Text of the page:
Nowhere to Go
“Seek ye the LORD while he may be found, call ye upon him while he is near.”
I was thinking this week about why I am a Christian. Many religions exist in this world. Why am I not something else? Why am I not a Moslem or a Hindu, a Buddhist or Sikh, a Jew or a Bahai, a Confucianist or a Jain, a Shintoist or a Taoist? Actually, I read about all the world’s religions before I became a Christian, and I found some elements of good in all of them. Obviously a successful religion must speak to some element of human nature or people would not believe in it.
But, however that may be, understand this: I turned to the gospel of Christ because I literally had nowhere else to go. I was in the Air Force, and I was spiritually desperate. My problem was spiritual, not material or physical. I had a job in the Air Force that 90% of the people in military service would have loved to have. I went to school for two years. After that, Inspections, marching, drill—I did none of that. I wore the uniform but that was about the only way you could tell I was in the service. I had a job in electronics, just like a civilian job. In fact, after I got out of the AF, I was offered a civilian job doing the same thing I had been doing in the AF. So, materially and physically I was just fine, but spiritually, I was deeply troubled. I wanted more than anything else to have a relationship with God.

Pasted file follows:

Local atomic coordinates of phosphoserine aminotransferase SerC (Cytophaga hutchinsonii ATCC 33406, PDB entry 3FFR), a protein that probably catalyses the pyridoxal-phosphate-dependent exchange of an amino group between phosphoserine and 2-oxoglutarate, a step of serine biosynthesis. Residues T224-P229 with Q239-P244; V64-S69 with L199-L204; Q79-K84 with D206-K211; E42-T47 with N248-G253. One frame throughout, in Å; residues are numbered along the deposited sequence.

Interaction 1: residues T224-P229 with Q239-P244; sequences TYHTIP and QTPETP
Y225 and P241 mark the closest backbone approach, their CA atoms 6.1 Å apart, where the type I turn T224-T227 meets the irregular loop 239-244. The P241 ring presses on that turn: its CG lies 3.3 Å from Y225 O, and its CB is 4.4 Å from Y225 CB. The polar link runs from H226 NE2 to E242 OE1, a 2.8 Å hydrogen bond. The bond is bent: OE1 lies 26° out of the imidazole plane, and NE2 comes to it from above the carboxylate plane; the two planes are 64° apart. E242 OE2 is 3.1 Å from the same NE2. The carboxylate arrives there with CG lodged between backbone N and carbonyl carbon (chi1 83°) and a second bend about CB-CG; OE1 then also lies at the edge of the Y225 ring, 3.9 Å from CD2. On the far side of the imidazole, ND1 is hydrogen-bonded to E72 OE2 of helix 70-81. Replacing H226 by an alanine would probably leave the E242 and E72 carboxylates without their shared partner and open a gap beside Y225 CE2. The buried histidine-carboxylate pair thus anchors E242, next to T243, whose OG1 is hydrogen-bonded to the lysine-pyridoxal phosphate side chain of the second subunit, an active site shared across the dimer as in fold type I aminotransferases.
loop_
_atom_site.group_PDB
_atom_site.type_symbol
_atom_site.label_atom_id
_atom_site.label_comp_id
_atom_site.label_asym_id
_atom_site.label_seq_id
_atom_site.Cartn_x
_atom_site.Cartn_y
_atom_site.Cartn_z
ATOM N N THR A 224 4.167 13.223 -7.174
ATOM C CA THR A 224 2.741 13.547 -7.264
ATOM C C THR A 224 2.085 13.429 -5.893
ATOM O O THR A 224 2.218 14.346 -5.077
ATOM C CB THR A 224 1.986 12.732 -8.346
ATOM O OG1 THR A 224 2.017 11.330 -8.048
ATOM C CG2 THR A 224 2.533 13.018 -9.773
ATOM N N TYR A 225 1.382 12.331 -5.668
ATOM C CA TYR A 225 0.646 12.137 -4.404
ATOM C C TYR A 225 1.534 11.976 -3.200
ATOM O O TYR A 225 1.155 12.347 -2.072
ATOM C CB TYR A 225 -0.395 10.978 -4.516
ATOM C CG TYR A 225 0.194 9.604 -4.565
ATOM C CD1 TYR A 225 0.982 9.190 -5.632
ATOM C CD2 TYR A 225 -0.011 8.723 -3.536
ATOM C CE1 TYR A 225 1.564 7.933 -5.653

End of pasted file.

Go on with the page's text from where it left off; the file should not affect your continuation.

Why should I want that? Why should I want God at all? Traditional Presbyterian theology says that I wanted God because God had already given me his Holy Spirit and the Holy Spirit was leading me to God. But at the time I did not think about any of that. I just knew I wanted God. I had to have some kind of connection with God, but how? I had not then worked out much of a theology, but even then I thought of God as most holy, most perfect, most loving, and I never kidded myself about my holiness or perfection or lovingness. I knew that I did not deserve God.
I could have made all sorts of promises to God, I could have said, “Lord, I am going to do better, just forgive me and accept me. If you will accept me, Lord, I will be your man and do your will.” And certainly I tried to do that, but as I said, I could never kid myself about myself. I could not convince myself that I could ever be good enough for God.
But I knew about this other way. I grew up in the South. I knew the gospel, I had been dancing around it for sometime. Finally, I realized that there was nowhere else to go for me. I knew that I was never going to be able to make myself acceptable to God, but I also knew that through Jesus Christ, God would accept me anyway, so I had nowhere else to go except the cross, except Jesus.
Question 11 of the Westminster Shorter Catechism asks, “What are God's works of providence?” Answer: “God's works of providence are, His most holy, wise, and powerful preserving and governing all His creatures, and all their actions.” God often so orders things by his providence, that is by his governing of the events of the world and of our lives, that we are brought to see how desperate our condition is, and we learn to despair of ourselves and to trust in Christ alone. We see this method in God’s dealing with his people in the OT.
In the book of Exodus, the Israelites were slaves in Egypt, and their slavery just seemed to get worse. Pharaoh commanded they should do more work. He said they must not only make bricks, they must go out and collect the straw to make the bricks with--and still make the same number of bricks. At that time, just when everything was at its worse, they were delivered.